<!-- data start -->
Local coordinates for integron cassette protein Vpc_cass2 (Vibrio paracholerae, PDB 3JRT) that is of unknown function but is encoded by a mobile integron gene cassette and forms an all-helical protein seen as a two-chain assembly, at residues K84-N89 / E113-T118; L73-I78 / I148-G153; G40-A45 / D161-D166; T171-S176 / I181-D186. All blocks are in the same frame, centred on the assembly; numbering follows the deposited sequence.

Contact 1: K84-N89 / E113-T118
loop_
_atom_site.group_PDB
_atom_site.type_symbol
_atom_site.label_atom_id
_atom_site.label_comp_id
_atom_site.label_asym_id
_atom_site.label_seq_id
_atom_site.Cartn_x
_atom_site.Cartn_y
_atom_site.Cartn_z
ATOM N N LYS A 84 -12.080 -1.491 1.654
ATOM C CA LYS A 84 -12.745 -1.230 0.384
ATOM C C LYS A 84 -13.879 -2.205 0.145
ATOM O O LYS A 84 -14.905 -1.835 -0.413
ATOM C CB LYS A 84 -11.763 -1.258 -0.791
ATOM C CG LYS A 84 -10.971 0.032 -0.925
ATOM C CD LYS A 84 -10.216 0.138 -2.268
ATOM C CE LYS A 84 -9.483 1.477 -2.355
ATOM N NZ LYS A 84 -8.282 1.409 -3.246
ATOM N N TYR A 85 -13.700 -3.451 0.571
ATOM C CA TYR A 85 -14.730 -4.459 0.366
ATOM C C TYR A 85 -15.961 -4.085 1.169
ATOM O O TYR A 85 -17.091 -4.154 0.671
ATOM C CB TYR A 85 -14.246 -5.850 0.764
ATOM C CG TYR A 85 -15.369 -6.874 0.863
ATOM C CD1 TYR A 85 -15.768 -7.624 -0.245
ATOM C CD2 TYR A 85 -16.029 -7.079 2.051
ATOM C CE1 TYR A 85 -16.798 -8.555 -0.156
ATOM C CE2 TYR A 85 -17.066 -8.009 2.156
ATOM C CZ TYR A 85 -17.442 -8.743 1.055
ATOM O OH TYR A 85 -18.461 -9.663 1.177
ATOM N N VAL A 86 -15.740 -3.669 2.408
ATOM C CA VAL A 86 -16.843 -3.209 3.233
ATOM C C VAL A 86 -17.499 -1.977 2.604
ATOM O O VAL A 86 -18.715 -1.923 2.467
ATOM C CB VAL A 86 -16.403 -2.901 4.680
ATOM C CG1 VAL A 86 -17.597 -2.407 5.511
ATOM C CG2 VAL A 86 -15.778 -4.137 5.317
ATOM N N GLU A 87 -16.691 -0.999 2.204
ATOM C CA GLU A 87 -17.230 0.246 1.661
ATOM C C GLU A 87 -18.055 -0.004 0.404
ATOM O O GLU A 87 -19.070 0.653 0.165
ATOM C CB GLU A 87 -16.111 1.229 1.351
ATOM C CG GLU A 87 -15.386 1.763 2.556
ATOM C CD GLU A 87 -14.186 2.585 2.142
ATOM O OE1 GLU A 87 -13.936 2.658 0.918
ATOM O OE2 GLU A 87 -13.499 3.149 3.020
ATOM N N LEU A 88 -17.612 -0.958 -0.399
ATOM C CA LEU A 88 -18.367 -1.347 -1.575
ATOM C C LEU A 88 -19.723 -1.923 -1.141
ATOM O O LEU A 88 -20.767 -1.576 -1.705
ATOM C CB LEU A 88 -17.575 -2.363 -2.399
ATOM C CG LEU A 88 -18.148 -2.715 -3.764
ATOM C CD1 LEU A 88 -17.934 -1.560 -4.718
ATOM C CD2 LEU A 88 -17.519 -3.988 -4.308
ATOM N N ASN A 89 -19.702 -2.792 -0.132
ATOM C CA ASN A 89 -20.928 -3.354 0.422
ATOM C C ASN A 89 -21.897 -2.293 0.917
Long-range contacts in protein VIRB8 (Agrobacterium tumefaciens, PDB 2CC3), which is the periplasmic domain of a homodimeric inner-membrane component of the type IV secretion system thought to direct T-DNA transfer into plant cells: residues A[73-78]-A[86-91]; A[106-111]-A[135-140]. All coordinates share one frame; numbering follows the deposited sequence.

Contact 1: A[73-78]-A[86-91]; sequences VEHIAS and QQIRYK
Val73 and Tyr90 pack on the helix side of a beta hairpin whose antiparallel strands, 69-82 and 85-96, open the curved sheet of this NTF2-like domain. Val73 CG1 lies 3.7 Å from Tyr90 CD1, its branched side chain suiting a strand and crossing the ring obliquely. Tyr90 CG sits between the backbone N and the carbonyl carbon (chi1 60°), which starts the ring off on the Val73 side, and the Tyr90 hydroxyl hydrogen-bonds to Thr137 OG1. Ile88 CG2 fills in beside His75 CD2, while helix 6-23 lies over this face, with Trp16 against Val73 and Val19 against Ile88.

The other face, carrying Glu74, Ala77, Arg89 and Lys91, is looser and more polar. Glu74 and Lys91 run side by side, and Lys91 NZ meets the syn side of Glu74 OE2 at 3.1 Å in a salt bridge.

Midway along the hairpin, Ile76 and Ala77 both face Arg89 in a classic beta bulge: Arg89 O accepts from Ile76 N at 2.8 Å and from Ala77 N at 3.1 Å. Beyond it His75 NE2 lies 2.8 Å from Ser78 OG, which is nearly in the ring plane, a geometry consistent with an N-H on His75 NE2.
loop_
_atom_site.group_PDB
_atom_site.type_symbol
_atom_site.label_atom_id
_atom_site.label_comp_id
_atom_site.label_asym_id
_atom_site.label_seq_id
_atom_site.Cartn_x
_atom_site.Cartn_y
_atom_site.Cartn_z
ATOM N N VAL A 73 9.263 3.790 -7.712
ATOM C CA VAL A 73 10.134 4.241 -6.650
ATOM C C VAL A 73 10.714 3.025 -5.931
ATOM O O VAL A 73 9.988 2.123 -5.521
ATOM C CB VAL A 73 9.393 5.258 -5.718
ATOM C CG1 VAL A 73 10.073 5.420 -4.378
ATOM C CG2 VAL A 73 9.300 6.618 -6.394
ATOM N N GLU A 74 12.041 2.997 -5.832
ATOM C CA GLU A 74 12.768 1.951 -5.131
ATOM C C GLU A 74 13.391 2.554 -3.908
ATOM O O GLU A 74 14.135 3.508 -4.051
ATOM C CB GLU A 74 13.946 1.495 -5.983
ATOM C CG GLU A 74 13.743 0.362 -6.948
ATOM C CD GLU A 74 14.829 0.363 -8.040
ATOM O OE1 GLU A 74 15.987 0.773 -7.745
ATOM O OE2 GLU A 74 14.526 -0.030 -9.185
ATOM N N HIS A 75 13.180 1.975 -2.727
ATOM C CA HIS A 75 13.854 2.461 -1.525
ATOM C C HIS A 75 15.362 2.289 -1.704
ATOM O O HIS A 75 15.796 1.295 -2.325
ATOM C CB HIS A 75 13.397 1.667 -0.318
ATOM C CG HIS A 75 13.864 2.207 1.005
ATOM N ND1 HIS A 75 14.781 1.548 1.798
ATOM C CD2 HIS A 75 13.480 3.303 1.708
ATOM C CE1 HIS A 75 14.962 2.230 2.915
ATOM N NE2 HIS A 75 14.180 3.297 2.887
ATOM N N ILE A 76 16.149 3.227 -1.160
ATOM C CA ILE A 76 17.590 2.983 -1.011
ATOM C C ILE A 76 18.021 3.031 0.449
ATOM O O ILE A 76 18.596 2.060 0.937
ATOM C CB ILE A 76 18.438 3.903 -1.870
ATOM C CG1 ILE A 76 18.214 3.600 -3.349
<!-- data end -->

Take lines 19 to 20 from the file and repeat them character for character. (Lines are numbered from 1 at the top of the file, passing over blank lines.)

ATOM C CD LYS A 84 -10.216 0.138 -2.268
ATOM C CE LYS A 84 -9.483 1.477 -2.355